Site: www.eurekalert.org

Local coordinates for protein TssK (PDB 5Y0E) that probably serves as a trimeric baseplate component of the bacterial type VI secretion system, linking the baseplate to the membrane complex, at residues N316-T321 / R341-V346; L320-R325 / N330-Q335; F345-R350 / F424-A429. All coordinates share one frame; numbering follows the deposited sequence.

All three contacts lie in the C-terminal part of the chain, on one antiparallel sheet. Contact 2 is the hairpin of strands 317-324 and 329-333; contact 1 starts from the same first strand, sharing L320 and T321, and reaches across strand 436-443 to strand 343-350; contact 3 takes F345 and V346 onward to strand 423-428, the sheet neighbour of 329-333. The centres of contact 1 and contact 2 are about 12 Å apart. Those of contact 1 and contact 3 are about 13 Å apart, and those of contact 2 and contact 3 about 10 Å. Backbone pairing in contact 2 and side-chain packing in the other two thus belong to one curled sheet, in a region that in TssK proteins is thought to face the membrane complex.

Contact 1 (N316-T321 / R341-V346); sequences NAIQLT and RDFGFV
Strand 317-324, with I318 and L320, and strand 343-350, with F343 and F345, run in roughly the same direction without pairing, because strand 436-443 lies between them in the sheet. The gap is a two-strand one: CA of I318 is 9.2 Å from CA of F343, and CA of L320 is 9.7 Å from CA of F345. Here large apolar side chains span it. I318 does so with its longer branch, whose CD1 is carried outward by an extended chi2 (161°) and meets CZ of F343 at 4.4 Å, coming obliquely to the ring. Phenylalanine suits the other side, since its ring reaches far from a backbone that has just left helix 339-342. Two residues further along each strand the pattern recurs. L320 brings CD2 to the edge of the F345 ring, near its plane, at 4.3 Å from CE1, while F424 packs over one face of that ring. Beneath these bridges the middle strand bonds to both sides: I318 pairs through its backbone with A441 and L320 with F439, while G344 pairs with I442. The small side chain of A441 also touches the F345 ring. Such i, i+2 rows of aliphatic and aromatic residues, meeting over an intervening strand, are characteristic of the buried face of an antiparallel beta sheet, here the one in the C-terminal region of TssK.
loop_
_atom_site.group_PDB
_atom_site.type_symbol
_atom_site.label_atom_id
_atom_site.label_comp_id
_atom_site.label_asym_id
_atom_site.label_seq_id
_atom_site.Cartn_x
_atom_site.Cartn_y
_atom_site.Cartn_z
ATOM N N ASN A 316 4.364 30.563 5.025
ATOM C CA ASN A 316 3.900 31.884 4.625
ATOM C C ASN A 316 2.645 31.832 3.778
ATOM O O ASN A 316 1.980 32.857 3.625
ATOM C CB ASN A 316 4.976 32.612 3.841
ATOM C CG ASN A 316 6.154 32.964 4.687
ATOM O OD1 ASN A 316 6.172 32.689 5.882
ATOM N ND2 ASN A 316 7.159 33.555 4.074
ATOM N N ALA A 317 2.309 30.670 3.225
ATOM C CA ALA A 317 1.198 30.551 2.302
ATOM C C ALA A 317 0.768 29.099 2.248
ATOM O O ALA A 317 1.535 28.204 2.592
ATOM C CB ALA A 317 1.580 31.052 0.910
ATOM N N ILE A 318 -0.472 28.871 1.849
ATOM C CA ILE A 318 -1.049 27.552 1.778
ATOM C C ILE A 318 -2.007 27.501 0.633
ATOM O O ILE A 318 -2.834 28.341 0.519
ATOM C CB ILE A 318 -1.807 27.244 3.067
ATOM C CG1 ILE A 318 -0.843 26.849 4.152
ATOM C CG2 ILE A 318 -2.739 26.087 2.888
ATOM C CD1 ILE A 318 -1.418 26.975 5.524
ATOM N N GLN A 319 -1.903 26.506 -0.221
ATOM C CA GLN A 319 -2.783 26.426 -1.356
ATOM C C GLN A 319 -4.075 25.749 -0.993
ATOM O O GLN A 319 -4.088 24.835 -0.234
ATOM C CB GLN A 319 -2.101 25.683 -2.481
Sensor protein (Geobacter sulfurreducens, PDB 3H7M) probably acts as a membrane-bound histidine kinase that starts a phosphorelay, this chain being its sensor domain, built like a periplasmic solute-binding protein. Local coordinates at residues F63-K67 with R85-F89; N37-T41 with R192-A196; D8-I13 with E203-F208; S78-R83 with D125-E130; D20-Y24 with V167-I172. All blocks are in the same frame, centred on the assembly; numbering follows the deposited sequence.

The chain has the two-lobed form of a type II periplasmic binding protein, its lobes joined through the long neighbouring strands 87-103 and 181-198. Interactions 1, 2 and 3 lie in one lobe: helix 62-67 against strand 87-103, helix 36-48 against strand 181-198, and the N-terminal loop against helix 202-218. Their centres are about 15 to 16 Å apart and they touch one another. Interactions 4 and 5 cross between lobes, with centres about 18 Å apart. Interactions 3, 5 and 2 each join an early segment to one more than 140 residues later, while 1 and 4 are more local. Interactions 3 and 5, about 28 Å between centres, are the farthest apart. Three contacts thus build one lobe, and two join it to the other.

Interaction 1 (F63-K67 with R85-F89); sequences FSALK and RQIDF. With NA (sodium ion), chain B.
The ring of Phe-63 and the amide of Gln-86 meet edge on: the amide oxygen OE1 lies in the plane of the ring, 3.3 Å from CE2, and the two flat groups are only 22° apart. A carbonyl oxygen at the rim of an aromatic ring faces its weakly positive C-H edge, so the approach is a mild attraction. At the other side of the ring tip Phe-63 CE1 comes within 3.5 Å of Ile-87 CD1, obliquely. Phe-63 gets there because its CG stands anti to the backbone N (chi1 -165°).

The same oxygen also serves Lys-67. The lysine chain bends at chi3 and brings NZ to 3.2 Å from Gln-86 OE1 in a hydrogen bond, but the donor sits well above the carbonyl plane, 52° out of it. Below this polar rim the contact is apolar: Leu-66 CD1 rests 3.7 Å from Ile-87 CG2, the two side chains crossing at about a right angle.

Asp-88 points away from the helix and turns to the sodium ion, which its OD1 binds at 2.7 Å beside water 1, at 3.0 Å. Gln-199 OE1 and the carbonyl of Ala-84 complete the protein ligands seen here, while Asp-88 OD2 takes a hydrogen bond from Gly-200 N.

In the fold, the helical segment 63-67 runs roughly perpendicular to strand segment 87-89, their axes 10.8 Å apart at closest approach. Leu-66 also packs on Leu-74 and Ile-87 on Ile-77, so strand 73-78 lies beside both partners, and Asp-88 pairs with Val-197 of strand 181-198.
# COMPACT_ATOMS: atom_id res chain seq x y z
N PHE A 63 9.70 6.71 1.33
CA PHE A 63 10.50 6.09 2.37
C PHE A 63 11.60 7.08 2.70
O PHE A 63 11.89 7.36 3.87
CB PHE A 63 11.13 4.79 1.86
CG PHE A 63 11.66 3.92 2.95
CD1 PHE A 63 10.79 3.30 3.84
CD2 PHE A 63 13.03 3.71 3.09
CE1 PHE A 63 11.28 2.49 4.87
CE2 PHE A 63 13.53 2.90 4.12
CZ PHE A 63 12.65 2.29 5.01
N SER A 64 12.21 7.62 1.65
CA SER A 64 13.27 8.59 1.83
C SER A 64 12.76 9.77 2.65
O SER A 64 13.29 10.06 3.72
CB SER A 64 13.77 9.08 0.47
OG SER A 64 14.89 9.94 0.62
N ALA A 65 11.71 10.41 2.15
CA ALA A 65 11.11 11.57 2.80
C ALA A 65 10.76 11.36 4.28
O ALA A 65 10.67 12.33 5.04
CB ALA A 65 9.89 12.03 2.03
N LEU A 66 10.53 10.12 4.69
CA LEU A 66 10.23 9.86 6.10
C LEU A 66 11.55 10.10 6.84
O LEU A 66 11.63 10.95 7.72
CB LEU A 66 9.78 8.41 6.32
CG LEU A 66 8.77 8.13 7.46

ROCHESTER, Minn. -- A Mayo Clinic study has shown evidence linking the biology of aging with idiopathic pulmonary fibrosis, a disease that impairs lung function and causes shortness of breath, fatigue, declining quality of life, and, ultimately, death. Researchers believe that these findings, which appear today in Nature Communications, are the next step toward a possible therapy for individuals suffering from idiopathic pulmonary fibrosis. "Idiopathic pulmonary fibrosis is a poorly understood disease, and its effects are devastating," says Nathan LeBrasseur, Ph.D., director, Healthy Aging and Independent Living program, Mayo Clinic Robert and Arlene Kogod Center on Aging and senior author of this study. "Individuals with idiopathic pulmonary fibrosis express difficulty completing routine activities. There are currently no effective treatment options, and the disease leads to a dramatic decrease in health span and life span, with life expectancy after diagnosis between three to five years." Dr. LeBrasseur and his team, which included experts across several departments at Mayo Clinic, as well as Newcastle University Institute for Ageing and The Scripps Research Institute, studied the lung tissue of healthy individuals and of persons with mild, moderate and severe idiopathic pulmonary fibrosis. The tissue samples were made available from the Lung Tissue Research Consortium, a resource program of the National Heart, Lung, and Blood Institute, part of the National Institutes of Health (NIH). Researchers found that the markers of cellular senescence, a process triggered by damage to cells and linked to aging, were higher in individuals with idiopathic pulmonary fibrosis, and senescent cell burden increased with the progression of the disease. Then, they demonstrated that factors secreted by senescent cells could drive inflammation and aberrant tissue remodeling and fibrosis, which are hallmarks of idiopathic pulmonary fibrosis. "We discovered that senescent cells, which accumulate in the idiopathic pulmonary fibrosis lung, are a viable source of multiple factors that drive fibrotic activation," explains Marissa Schafer, Ph.D., a postdoctoral fellow in Dr. LeBrasseur's lab and lead author of the study. According to Dr. LeBrasseur, the findings represent a conceptual shift in the way they think about idiopathic pulmonary fibrosis. "Up to this point, research efforts have largely focused on understanding the unique elements that contribute to idiopathic pulmonary fibrosis. Here, we are considering whether the biology of aging is accelerated in this aggressive disease. What we've found is that senescent cells are prevalent, secreting toxic molecules that affect healthy cells in that environment and are essentially promoting tissue fibrosis." Equipped with the findings from their studies of human lung tissue, researchers then replicated the process in mice. They found that, much like in humans, mice with clinical features of idiopathic pulmonary fibrosis also demonstrated increased amounts of senescent cells. Researchers used a genetic model programmed to make senescent cells self-destruct and a drug combination of dasatinib and quercetin which, in previous studies conducted by Mayo Clinic, was shown to eliminate senescent cells. Results showed that clearing senescent cells from unhealthy mice improved measures of lung function and physical health, such as exercise capacity on a treadmill. While further research is needed, Drs. LeBrasseur and Schafer hope that targeting senescent cells could be a viable treatment option for individuals who suffer from idiopathic pulmonary fibrosis. "Previous work from the Center on Aging has shown in a number of models how senescent cells contribute to aging and aging-related conditions," says Dr. LeBrasseur. "We are exploring whether senolytic drugs, or drugs that can selectively kill senescent cells, can be used for the treatment of aging-associated conditions, including idiopathic pulmonary fibrosis. More research is needed to validate this, and our goal is to move quickly from discovery to translation to application, and, ultimately, meet the unmet needs of our patients." The research was supported by a Team Science Award from the Mayo Clinic Clinical and Translational Science Award grant from the National Center for Advancing Translational Science, National Institutes of Health, a generous gift from the John E. and Virginia H. Kunkel Family, the Glenn Foundation for Medical Research, the American Federation for Aging Research, the Connor Group, Noaber Foundation, the Mayo Clinic Robert and Arlene Kogod Center on Aging, a David Phillips Fellowship funded by the Biotechnology and Biological Sciences Research Council and a Biotechnology and Biological Sciences Research Council grant. Others on the research team are: Mayo Clinic and Drs. Kirkland, Pirtskhalava, Tchkonia and Zhu have a financial interest related to this research. Mayo Clinic is a nonprofit organization committed to clinical practice, education and research, providing expert, whole-person care to everyone who needs healing. For more information, visit http://www. or http://newsnetwork. .